“He profits most who serves best. In the long run that is just as true of corporations as of individuals. Beware of cynics in high places. Avoid the fast buck artists, the something-for-nothing shysters. Remember that a man who will steal for you will steal from you. Ask yourself whether the company in which you contemplate investing is contributing to making this a better world. If the answer is no, avoid it like the plague.”


This is partly why I now won’t even bother looking at stocks in things such as life settlements. Do they really help their customers? Or is the business more about taking advantage of its customers? There’s something to be said for good karma.


I know this is a murky area. And certainly if you followed Phelps’ advice, you never owned tobacco stocks, which have been big winners. But this is one of those guidelines in life that aim to keep you out of trouble. It’s like advice about avoiding companies with bad balance sheets. It’s not that you can’t make money betting on over-leveraged firms. The rule keeps you out of an area that often hands people losses.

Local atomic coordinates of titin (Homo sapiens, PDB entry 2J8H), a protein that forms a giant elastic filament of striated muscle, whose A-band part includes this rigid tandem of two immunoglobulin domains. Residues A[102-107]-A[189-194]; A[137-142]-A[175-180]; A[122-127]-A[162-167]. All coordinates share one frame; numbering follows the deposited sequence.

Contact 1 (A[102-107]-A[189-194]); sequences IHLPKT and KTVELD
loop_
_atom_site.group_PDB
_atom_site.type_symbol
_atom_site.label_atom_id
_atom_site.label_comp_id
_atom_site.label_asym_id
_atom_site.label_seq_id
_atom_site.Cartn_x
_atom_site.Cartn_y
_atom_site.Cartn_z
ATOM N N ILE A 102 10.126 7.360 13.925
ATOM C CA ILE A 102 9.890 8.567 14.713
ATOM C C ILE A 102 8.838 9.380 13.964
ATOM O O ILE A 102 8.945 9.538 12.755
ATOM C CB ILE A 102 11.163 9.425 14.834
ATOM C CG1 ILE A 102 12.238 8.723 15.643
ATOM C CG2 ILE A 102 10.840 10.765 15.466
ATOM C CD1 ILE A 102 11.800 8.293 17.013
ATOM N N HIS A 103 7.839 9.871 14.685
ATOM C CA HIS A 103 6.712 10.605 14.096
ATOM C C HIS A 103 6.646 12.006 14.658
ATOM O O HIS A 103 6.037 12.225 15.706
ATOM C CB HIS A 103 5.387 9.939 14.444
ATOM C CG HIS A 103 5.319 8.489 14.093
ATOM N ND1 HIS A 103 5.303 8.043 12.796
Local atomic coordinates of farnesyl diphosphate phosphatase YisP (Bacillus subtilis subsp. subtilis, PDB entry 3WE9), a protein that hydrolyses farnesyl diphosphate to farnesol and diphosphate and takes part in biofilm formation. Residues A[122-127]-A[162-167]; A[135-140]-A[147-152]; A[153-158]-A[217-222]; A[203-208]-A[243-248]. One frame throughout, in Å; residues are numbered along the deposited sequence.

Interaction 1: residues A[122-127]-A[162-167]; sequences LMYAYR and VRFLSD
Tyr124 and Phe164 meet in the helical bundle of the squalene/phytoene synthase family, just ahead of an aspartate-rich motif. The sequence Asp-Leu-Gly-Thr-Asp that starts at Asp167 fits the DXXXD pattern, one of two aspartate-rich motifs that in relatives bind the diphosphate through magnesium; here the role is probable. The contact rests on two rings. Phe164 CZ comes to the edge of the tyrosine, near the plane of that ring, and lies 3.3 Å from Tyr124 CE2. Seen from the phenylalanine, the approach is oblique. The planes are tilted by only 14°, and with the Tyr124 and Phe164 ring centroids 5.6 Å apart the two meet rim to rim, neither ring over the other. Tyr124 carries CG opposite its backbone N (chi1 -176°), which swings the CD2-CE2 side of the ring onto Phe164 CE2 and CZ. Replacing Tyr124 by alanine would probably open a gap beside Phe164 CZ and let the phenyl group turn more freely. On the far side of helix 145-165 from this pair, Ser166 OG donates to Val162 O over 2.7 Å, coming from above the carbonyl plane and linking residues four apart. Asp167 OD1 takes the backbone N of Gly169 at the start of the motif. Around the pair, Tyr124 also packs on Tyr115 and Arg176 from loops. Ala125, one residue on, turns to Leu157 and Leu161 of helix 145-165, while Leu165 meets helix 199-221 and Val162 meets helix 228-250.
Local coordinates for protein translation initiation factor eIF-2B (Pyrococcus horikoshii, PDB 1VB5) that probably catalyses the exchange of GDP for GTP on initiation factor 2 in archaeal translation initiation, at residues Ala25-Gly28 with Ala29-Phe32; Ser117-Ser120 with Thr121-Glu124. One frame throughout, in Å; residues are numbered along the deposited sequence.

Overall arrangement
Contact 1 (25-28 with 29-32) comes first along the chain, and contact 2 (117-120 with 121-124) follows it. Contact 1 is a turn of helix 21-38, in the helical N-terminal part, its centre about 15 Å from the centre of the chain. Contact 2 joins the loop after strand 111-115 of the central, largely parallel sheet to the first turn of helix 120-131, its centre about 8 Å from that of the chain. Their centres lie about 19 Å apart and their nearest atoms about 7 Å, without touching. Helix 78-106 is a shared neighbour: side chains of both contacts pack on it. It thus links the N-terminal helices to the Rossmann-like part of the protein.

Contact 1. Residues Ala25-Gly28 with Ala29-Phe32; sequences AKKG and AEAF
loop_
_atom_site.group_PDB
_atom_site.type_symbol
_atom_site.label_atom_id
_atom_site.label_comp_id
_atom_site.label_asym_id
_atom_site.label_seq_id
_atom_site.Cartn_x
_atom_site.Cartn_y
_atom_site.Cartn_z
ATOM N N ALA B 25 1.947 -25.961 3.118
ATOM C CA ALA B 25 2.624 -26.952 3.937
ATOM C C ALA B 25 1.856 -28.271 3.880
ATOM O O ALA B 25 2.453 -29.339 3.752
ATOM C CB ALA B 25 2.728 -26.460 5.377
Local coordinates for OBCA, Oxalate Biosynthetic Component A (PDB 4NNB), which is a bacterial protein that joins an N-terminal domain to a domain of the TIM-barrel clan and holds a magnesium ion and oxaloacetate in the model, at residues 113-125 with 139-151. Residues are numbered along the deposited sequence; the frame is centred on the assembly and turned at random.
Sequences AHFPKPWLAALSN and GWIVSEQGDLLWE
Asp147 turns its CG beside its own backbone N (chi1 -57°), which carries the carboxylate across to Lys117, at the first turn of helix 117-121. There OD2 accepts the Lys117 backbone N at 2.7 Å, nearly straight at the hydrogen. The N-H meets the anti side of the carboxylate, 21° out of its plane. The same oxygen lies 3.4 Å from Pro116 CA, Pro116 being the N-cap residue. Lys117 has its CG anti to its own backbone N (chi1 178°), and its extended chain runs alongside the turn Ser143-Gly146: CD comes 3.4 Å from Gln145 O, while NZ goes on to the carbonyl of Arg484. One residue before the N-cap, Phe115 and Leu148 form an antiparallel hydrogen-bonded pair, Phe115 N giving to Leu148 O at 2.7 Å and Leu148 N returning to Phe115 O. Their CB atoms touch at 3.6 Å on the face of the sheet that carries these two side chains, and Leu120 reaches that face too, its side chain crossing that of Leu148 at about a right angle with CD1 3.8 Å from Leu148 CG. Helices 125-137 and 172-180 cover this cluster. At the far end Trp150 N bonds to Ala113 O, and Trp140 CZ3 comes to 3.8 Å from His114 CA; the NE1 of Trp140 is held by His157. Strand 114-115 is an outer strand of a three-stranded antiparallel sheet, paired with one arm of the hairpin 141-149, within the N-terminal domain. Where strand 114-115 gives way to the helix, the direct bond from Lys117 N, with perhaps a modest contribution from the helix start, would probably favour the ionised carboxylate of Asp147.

Third part: A bit of luck.


Kanders said he had a view that the world was going to continue to be a dangerous place. He had a macro view that there would be more social and political “friction” as he put it.


Be that as it may, Kanders did get “lucky” in the sense that bad things happened, which helped his business enormously. We had 9/11, we had/have wars overseas. And this created huge demand for Armor Holdings’ goods.

Here is an excerpt from a Reuters article in 2007, when Armor announced the deal with BAE:


“Armor Holdings’ stock has shot up since the start of the Iraq war, now worth nine times what it was in early March, 2003.


Snipers and roadside bombs in Iraq and Afghanistan pushed the Pentagon to order more of Armor Holdings’ protective gear, and armor sales are set to rise despite mounting pressure for U.S. forces to withdraw from Iraq.”


I talked about luck in my book because it seems to me to play an undeniable role. I used the example of Apple. People who bought Apple at the start of its 100-bagger run could have no inkling whatsoever about iPhones, for example. And people who bought Amazon back when it was just a bookseller could in no way foresee the rise of AWS. I’m sure we could come up with a long list of such examples.